While there are a lot of other parameters, these are the only ones you need to concentrate on for the moment. Restart the Wavefront proxy (sudo /etc/init.d/wavefront-proxy restart). That now completes the Proxy VM setup, and at this point the proxy should be visible in the list of active proxies on your Wavefront cluster.

At this point, the Proxy VM has been setup and is sending metrics to the Wavefront cluster. you can look at some of the Linux VM dashboards to verify. The next step is to deploy some components on the K8s cluster, and have it send relevant K8s metrics to this Proxy VM from a Proxy Pod. Then we should have these metrics displayed in Wavefront. Let’s do that next.

2. Deploy and Configure Proxy POD

To get the steps to deploy a wavefront proxy for Kubernetes, select the Kubernetes integration in the Wavefront UI, and once again select the setup steps. Let’s focus on step 1, which is the deployment of the Proxy. In the manifest/YAML file for the Wavefront Proxy Pod, there are a number of environment variables, such as WAVEFRONT_URL, WAVEFRONT_TOKEN and WAVEFRONT_PROXY_ARGS. I had a hard time initially when trying to configure these, especially the WAVEFRONT_PROXY_ARGS where I had read that the value of this environment variable should contain the –proxyHost which pointed back to my Proxy VM (Linux VM). However, this resulted in a lot of error spew in the logs, notably around “[agent:checkin] configuration file read from server is invalid“.  It was hard to tell if this was working or not, so I reached out to Vasily Vorontsov, one of our WaveFront engineers, who recommended that I go with a different approach. He recommended that in the Proxy Pod YAML, I should set the WAVEFRONT_URL to my proxy VM, using port 2879. I could leave the token as is, and that there was no need to set anything in the WAVEFRONT_PROXY_ARGS. This is a snippet of what the environment variable section of my YAML file looked like:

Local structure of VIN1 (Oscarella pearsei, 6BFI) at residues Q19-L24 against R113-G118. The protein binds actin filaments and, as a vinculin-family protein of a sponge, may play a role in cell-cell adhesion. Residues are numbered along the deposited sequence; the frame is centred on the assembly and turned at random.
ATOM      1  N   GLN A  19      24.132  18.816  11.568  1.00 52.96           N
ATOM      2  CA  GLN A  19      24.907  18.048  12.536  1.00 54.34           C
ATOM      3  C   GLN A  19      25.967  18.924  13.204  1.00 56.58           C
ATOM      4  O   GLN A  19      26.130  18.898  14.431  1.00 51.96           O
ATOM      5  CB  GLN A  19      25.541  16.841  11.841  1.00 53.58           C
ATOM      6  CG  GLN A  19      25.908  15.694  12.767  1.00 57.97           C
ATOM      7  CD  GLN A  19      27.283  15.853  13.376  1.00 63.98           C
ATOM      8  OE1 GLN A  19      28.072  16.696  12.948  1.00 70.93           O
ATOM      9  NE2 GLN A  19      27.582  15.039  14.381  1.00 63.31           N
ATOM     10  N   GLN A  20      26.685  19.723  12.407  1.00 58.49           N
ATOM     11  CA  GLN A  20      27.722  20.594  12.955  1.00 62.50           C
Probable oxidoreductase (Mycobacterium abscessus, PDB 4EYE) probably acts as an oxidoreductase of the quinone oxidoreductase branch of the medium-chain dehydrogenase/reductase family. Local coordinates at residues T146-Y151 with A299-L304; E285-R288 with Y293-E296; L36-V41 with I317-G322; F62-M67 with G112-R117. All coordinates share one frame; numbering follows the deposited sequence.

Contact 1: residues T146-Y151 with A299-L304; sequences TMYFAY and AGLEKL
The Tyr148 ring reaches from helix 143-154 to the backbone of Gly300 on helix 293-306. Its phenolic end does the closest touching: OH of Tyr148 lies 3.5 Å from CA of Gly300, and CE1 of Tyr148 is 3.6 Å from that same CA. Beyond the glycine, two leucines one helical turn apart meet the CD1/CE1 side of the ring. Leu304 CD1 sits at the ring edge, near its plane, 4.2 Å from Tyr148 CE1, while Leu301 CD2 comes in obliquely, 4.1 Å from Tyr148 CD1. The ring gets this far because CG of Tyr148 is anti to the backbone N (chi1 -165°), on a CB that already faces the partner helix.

env:
- name: WAVEFRONT_URL
value: http://proxy-vm:2879/api
- name: WAVEFRONT_TOKEN
value: xxxxxxxx-xxxx-xxxx-xxxxxxxxxx

 

Now, for this to work, I had to make another change to the Proxy VM configuration file. This change was to ad a new entry call pushRelayListenerPort as follows:

# Comma separated list of (proxy) ports to listen on for Wavefront formatted data
pushRelayListenerPorts=2879

 

And then restart the Proxy service once more. Here are some log snippets from the startup of the Proxy VM and Proxy Pod. Everything seemed much cleaner now:

 

From Proxy VM logs:

$ tail -f /var/log/wavefront/wavefront.log
2019-08-06 15:27:19,151 INFO  [agent:setupCheckins] scheduling regular check-ins
2019-08-06 15:27:19,152 INFO  [agent:setupCheckins] initial configuration is available, setting up proxy
2019-08-06 15:27:19,392 INFO  [agent:startListeners] listening on port: 2878 for Wavefront metrics
2019-08-06 15:27:19,411 INFO  [agent:startListeners] listening on port: 2003 for graphite metrics
2019-08-06 15:27:19,420 INFO  [agent:startListeners] Not loading logs ingestion -- no config specified.
2019-08-06 15:27:24,424 INFO  [agent:run] setup complete
2019-08-06 15:27:29,163 INFO  [agent:checkin] Checking in: https://vmware.wavefront.com/api
2019-08-06 15:27:29,392 INFO  [AbstractReportableEntityHandler:printStats] [2878] Points received rate: 0 pps (1 min), 0 pps (5 min), 0 pps (current).
2019-08-06 15:27:29,403 INFO  [AbstractReportableEntityHandler:printStats] [2003] Points received rate: 0 pps (1 min), 0 pps (5 min), 0 pps (current).
2019-08-06 15:27:29,419 INFO  [AbstractReportableEntityHandler:printStats] [2879] Points received rate: 0 pps (1 min), 0 pps (5 min), 0 pps (current).
2019-08-06 15:27:39,389 INFO  [AbstractReportableEntityHandler:printStats] [2878] Points received rate: 0 pps (1 min), 0 pps (5 min), 0 pps (current).
2019-08-06 15:27:39,403 INFO  [AbstractReportableEntityHandler:printStats] [2003] Points received rate: 0 pps (1 min), 0 pps (5 min), 0 pps (current).
2019-08-06 15:27:39,419 INFO  [AbstractReportableEntityHandler:printStats] [2879] Points received rate: 0 pps (1 min), 0 pps (5 min), 0 pps (current).